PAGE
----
Yeah, I will do it tomorrow, I will get it done as soon as I wake tomorrow morning. Then you wake in the morning and say, I will do it in the evening. On and on, you keep going until you find yourself working under pressure. Procrastination is deferring tasks to a seemingly more convenient time, only that with procrastination, there is no convenient time; it is a measure of willpower. The fun fact about procrastination is that the time when you are supposed to be working but postponed the job, you are doing nothing productive, probably seeing a movie or playing video games. It is a preference for instant gratification over long-term projects.
Most times, we tend to procrastinate when we don’t fancy the task at hand. Imagine you ask me doing my favorite task, I will get to it with speed because I like it, but give me something I don’t like, and the first question will be, “can I do this some other time?”. We have to find our way past procrastination because life is not structured in a way that we can do only things we love; it is a blend of likes and dislikes. So irrespective of your love or hate for some tasks, you have to do them.
Playing video games or watching movies is terrible. You need to take a chill occasionally. But you shouldn’t do these things at the expense of work. How can we blend these things? Studies have shown that immediate and frequent rewards can improve internal motivation. Katherine Milkman, assistant professor at the Wharton University of Pennsylvania and behavioral economist, proposed a technique called temptation bundling. The technique is combining those things you enjoy doing with those things you do not enjoy doing. It is an ingenious method of incorporating likes and dislikes together, not one after the other. It is not the use of rewards after the completion of tasks; it is the use of rewards as a motivation to complete tasks. The two jobs are dependent on one another.
How did Milkman arrive at this? She conducted a study of people visiting the gym. She split the people into three groups. To the first group, their iPods, which had their favorite audio books, were taken from them, and they were only allowed to listen to the books when they were working out. To the second group, their iPods were not taken from them, and they could listen to their audiobooks whenever they wanted but were encouraged to attend to them only when they were at the gym. The third group were given a $30 Barnes and Noble gift card at the start of the study, meaning they could listen to whatever they wanted when they wanted while still advised to visit the gym.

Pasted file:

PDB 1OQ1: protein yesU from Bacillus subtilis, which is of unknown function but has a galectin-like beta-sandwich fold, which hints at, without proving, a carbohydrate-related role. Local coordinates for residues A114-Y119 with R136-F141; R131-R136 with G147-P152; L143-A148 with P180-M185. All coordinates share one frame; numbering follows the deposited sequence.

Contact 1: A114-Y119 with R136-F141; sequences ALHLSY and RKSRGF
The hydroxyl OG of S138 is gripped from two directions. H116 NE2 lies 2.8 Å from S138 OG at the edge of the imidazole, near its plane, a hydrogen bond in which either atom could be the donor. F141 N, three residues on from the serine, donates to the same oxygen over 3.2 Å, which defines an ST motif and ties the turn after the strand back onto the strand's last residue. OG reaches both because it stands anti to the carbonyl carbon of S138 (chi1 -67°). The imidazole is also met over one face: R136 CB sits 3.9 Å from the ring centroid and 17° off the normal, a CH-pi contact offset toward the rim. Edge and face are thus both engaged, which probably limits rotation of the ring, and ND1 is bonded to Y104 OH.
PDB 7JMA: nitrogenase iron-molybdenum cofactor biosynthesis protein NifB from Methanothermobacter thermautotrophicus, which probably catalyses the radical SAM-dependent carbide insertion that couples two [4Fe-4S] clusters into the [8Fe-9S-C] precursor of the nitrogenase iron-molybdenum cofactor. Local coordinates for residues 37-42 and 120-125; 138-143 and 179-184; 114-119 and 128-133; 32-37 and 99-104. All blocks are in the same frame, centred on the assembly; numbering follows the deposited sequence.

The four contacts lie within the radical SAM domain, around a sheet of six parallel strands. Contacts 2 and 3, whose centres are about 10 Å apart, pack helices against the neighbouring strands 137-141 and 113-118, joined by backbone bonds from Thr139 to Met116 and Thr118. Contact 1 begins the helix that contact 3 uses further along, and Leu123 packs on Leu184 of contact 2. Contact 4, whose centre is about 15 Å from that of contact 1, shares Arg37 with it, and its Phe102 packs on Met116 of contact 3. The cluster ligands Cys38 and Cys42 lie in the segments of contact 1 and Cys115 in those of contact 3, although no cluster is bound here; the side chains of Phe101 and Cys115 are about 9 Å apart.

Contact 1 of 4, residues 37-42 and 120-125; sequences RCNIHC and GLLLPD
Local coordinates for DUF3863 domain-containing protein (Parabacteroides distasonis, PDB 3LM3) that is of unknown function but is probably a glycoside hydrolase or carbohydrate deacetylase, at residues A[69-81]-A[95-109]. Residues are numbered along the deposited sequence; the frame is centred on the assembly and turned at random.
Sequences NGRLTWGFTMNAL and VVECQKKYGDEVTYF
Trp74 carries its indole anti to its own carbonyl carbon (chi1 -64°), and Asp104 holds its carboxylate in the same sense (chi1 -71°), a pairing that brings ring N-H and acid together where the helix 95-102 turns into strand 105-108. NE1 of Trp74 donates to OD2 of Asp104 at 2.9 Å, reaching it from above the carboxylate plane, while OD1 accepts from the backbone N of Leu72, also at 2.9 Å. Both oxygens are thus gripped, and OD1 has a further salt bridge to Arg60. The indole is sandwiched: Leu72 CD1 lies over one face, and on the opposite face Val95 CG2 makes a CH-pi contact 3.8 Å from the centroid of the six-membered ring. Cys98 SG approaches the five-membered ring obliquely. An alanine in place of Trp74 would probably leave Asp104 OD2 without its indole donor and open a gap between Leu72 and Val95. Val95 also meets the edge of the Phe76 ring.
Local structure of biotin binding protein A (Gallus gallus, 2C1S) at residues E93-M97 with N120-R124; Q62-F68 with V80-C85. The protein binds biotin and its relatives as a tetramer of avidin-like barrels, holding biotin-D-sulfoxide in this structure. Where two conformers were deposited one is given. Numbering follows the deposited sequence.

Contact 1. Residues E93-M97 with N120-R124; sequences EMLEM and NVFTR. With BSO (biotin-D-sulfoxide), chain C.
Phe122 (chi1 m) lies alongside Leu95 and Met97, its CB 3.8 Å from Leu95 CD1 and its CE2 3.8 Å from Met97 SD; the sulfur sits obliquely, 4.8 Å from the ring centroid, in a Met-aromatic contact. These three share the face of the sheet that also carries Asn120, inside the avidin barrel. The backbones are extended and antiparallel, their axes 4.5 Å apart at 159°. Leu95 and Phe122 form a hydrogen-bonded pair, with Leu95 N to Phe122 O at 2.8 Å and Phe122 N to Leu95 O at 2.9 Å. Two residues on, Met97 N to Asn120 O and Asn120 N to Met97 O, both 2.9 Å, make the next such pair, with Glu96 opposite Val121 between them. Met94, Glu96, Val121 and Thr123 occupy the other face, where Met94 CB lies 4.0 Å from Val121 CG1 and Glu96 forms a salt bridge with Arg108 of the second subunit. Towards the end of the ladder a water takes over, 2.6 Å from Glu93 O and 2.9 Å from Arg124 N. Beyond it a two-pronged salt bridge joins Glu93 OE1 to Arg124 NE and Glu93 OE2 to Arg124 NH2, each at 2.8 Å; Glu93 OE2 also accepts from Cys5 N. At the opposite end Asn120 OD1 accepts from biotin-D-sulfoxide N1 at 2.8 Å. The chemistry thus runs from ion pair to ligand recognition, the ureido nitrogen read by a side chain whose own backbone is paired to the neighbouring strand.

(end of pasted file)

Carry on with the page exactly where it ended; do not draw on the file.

After the first seven weeks of study, 51% of the participants in the first group visited the gym at least once a week, 44% visited in the second group, and 42% of the people in the third group. Yes, the bundling was sufficient; more people in the first group visited the gym because that was their only chance of listening to their favourite audiobooks. There was a marked decrease in the other two categories because people had access to listening to their favorite audiobooks without visiting the gym.
Temptation bundle is a great hack to battle procrastination, but it is not automatic; some things must be done. How can you implement temptation bundling as a project manager?
As with humans, there are preferable times to start a routine. Some others can make up their minds to pick up certain habits at any time; others prefer specific times like the start of the year, birthdays, or any occasion. This applies to project management. Also, you could start a bundling routine at any point but preferably at the start of the project, after hitting or missing a milestone, or after a turn of events when it seems applicable to have a “fresh start.”
Temptation bundling is a simple but efficient technique that will make the team more productive with guilty pleasure serving as motivation instead of distractions. Temptation bundling aims to convert madness to motivation; project managers can also provide team members with external motivation.